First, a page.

Thisbe Wu

Growing up in rural West Texas, Christian Wiman didn’t have much of a reason to question the faith for which he was named. “The roots were pretty shallow where I grew up,” he told me when we met on the quad of Yale Divinity School (YDS). Appropriately, we were seated under an oak. Trees—a feature his childhood landscape lacked—are among the most prevalent motifs in his ten books of prose and poetry, pointing toward a desire for the rootedness that might arise from a more reasoned, resilient faith than the one he grew up with. But this is not to say that he scorns what he calls the shallow-rooted “easy devotion” of his elders, for whom Christianity was as much a given as cactus or killdeer. At times, he envies it. When I asked Wiman what trees meant to him, he replied, a bit wistfully, “Peace”—a quality that no doubt defined his relatives’ pious lives more than it does his own.

Wiman’s lack of peace, professionally speaking, is something many poets would covet. Since his first book of poems, The Long Home, was published to acclaim in 1998, he has received honors for almost every new book. Between 2003 and 2013, he also served as editor of Poetry, the oldest monthly of new verse in the Anglophone world. Since he left that position, he has not only produced two poetry collections, but also become a professor at YDS, where he teaches courses including “Poetry and Faith,” whose popularity has spread down Prospect Street to spiritually inclined undergrads. As YDS Dean Greg Sterling put it to me in an email, Wiman is not only “one of the most significant figures in religion and literature today,” but also “a Yale treasure.”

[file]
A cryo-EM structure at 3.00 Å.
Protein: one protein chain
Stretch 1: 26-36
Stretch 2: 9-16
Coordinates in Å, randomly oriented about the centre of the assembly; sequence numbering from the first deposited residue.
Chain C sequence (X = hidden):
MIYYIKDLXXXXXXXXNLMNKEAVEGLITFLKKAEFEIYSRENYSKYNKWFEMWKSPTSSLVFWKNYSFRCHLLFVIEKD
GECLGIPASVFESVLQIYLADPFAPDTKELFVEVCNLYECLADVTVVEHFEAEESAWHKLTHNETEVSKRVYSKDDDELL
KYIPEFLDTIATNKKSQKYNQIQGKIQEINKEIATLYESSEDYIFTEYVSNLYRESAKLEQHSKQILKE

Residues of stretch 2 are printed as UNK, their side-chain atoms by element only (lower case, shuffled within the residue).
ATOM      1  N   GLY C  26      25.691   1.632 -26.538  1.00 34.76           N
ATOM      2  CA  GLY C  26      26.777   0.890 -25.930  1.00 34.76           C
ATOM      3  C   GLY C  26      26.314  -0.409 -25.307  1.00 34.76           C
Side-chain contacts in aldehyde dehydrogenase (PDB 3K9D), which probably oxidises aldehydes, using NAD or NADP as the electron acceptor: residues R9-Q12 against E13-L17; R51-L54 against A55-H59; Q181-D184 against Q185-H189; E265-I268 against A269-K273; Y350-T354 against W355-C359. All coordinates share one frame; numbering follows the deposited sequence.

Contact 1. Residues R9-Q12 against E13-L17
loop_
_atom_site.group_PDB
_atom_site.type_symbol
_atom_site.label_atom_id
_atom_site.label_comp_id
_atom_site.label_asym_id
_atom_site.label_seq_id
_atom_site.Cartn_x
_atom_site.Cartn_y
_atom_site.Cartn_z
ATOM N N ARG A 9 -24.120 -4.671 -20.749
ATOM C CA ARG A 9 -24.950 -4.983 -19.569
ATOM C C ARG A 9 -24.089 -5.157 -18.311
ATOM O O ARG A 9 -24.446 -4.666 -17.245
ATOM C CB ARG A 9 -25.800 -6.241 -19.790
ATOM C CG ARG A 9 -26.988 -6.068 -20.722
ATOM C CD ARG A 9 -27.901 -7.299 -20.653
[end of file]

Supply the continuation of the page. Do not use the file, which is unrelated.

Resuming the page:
Yet anyone who knows Wiman’s work knows that his literary success belies decades of instability in his personal life. As an undergraduate at Washington and Lee University, Wiman disavowed his Christian faith, a process he traces to reading Nietzsche and making his first secular friends. Today, he views this change less as a loss of faith than a fanatical transfer of faith into literature. A mentor at Washington and Lee told him that an aspiring poet ought to travel rather than get a Master of Fine Arts degree. After college, he took the advice to heart, moving forty times in a span of fifteen years. At first, it seemed to work: “moving to a new place would really jolt me,” he said, granting him what he ironically described, in a 1998 essay called “Milton in Guatemala,” as “a store of EXPERIENCE.” (“To this day,” he wrote of Paradise Lost, “I can’t open the poem without catching some quick whiff of strong coffee, avocados, and black beans.”) Wiman’s itinerant lifestyle and single-minded devotion to poetry strained his relationships. The faith he had then, he told me, “was mostly faith in poetry,” allowing little room for investment in his relationships with people, let alone God. 

In retrospect, such smaller struggles might together seem a prelude to a single, greater struggle. In 2005, three weeks before he planned to resign from his job at Poetry and move to Tennessee with his wife, the poet Danielle Chapman, he was diagnosed with a rare form of cancer that would uproot his life and force him to face death again and again. It was his thirty-ninth birthday. Coming just a year after he and Danielle fell in love, the diagnosis awakened him, as he describes in My Bright Abyss, to “an excess of meaning for which I had no context.” The pain he felt was a sense not of meaninglessness, but of “the world burning to be itself beyond my ruined eyes.” And so, in keeping with a theme that defines his work—love felt most acutely in loss—he returned, however improbably, to the faith he had already begun to feign in the “awkward and self-conscious” prayers he and Danielle liked to say before dinner. His unbelief began to seem like unacknowledged belief; where he had previously seen only absence, he began to see presence. God was a presence that existed not in spite of or instead of absence, but in it. Years passed before he would give that presence a name.